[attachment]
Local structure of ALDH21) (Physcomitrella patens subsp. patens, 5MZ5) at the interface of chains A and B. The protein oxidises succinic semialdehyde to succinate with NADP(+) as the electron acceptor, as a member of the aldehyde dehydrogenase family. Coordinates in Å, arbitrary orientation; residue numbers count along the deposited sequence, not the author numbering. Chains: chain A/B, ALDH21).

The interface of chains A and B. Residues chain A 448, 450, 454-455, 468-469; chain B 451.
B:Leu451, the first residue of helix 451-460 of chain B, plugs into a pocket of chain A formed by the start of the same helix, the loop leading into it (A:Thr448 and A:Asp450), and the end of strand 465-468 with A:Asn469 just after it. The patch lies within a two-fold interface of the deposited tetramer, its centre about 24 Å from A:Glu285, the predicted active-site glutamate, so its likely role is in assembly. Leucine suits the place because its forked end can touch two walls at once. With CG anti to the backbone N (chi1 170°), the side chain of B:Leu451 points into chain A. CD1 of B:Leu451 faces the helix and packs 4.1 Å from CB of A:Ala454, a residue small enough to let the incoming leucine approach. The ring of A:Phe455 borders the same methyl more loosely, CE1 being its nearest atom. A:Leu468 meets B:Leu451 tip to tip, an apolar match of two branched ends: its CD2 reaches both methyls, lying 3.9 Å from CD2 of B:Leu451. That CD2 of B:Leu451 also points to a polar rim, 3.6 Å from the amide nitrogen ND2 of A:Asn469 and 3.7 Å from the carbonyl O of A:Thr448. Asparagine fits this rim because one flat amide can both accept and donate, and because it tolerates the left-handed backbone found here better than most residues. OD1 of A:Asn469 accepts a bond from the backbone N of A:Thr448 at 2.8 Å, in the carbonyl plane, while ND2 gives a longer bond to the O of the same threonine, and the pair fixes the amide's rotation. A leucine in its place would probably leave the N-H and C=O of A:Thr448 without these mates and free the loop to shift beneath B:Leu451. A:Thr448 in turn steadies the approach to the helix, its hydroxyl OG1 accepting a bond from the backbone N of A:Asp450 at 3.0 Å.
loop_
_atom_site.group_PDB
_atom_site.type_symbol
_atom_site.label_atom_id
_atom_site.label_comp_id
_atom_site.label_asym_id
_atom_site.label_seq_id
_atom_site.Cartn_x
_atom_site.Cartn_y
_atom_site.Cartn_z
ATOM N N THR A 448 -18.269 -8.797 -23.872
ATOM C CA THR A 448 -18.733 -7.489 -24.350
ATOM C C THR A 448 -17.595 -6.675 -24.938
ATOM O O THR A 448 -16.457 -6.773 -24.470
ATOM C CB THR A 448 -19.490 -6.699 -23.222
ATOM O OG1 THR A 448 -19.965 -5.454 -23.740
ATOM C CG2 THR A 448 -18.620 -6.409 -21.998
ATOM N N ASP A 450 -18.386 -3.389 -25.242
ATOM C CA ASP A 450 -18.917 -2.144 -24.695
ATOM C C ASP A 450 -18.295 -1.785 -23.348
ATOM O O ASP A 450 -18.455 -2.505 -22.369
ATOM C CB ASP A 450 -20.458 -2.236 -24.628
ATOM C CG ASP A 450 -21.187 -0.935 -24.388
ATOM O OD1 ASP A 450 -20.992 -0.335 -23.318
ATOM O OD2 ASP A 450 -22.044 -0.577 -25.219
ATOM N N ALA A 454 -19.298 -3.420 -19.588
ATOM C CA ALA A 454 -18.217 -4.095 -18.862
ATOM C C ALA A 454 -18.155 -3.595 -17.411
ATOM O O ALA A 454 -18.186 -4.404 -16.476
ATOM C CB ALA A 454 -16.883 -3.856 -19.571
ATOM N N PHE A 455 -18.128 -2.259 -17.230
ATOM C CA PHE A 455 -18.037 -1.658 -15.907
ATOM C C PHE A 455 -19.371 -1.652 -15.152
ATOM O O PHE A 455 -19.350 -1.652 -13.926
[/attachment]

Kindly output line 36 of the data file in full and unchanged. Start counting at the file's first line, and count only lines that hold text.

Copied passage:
ATOM C C PHE A 455 -19.371 -1.652 -15.152